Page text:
A photo of a Syrian three-year-old boy, who drowned trying to flee to Greece, captured global attention last week.

In June I met some of these refugees in Lebanon and Jordan. The stories they told were heartbreaking.But sadly, he and his family represent just a fraction of the millions of Syrians whose lives have been devastated by the civil war that has now been raging for more than four years.

One family was from Damascus, Syria. When the war forced them to leave their home, they moved first to several other parts of Syria, but “the bombs kept following” them. They eventually ended up in Lebanon, where friends of their family live.

The family of four includes two boys, ages 10 and 6. The youngest was just three years old when they left their home. The boys miss their home in Syria, where they could run and play. Now they live in a crowded neighborhood, with no place to play.

Until recently the family received some assistance from a United Nations agency, but due to funding shortfalls, that assistance has been cut off. In despair the father told us that they had no idea how they would pay the rent now.

One piece of income that the family has been able to count on is food vouchers from Mennonite Central Committee (MCC), which helps them to buy basic staples such as sugar, rice and oil each month.

Mennonite Central Committee’s response to the Syria crisis has totaled more than $30 million. But as this family’s story illustrates, there is no way that non-governmental organizations alone can meet the staggering needs created by this crisis.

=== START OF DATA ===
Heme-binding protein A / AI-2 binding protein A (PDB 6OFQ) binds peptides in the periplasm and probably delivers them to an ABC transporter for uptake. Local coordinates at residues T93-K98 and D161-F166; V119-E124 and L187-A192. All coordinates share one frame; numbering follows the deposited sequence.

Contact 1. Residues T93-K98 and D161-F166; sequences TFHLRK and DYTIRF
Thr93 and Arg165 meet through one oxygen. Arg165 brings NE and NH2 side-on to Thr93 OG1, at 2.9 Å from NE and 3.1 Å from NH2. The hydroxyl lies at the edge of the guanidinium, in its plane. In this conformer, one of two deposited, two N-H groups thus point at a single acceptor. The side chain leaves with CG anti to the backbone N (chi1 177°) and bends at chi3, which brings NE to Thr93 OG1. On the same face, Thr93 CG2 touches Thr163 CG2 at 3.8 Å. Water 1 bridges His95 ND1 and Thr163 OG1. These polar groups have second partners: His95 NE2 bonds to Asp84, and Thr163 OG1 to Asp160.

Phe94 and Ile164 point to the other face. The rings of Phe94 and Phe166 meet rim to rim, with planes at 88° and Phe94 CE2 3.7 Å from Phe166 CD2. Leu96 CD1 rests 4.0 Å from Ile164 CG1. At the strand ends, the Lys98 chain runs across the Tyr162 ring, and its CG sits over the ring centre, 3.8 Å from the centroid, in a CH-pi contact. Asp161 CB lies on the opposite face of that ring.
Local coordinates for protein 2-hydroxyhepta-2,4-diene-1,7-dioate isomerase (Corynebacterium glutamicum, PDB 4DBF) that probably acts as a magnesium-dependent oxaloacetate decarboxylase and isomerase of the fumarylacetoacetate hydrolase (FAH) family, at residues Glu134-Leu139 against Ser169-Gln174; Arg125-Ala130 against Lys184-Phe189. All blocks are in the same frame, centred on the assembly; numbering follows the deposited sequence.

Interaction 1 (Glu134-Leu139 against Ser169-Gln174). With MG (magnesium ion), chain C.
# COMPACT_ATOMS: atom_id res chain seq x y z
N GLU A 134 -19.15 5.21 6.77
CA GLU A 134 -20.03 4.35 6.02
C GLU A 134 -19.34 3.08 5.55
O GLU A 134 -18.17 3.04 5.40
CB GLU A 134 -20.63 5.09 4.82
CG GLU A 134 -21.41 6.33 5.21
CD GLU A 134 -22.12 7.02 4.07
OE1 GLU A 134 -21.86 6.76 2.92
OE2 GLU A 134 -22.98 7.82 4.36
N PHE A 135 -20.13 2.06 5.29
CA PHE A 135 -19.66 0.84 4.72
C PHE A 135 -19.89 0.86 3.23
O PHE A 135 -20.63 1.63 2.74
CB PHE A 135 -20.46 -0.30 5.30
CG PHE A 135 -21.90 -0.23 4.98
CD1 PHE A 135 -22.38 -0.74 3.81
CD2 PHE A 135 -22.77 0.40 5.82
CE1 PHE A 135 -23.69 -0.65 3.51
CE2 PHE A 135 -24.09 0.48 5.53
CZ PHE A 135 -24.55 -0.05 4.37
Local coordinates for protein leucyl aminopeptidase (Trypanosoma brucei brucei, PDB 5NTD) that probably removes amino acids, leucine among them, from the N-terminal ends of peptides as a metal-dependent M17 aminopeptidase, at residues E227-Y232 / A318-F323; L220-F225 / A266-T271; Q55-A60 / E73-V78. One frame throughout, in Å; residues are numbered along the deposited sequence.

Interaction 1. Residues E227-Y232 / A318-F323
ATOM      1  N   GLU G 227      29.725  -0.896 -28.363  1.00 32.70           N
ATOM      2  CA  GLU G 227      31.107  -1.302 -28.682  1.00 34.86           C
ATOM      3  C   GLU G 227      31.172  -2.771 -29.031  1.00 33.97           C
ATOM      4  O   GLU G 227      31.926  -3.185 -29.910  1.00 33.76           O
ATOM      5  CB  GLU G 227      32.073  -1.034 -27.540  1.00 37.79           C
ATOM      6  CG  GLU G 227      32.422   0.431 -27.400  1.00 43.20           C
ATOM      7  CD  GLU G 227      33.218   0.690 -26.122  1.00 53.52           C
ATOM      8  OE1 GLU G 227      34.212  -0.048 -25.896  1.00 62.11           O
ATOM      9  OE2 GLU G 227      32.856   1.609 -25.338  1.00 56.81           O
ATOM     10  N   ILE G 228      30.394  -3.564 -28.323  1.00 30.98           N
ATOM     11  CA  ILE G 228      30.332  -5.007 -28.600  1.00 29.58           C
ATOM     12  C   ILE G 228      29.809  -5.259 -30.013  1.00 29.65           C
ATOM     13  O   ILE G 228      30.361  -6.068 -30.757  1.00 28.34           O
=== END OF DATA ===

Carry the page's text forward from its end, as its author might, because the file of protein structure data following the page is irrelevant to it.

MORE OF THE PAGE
The United Nations has received less than half of the funding requested for the Syria crisis. As a result, vital services such as education, food and rental assistance are being cut back. As was the case for the family in Lebanon, many people who have been displaced from their homes have no other option for meeting basic needs.

The Syria crisis is a tragedy of massive proportions. Even more troubling, it is a tragedy caused entirely by human decisions.

It is imperative that the United States and other countries provide funding to the United Nations and other entities to address the humanitarian crisis. They should also open their doors to more Syrian refugees in need of resettlement.

But it is also imperative that the United States and others in the international community put politics aside, stop sending weapons to the various armed actors in the Syrian war, and put all of their energy into finding a diplomatic, negotiated solution.

We must do this, before it is too late for even more Syrian children.

Rachelle Lyndaker Schlabach is the director of the MCC U.S. Washington Office. Originally published on September 10, 2015. Reprinted with permission from Third Way Cafe.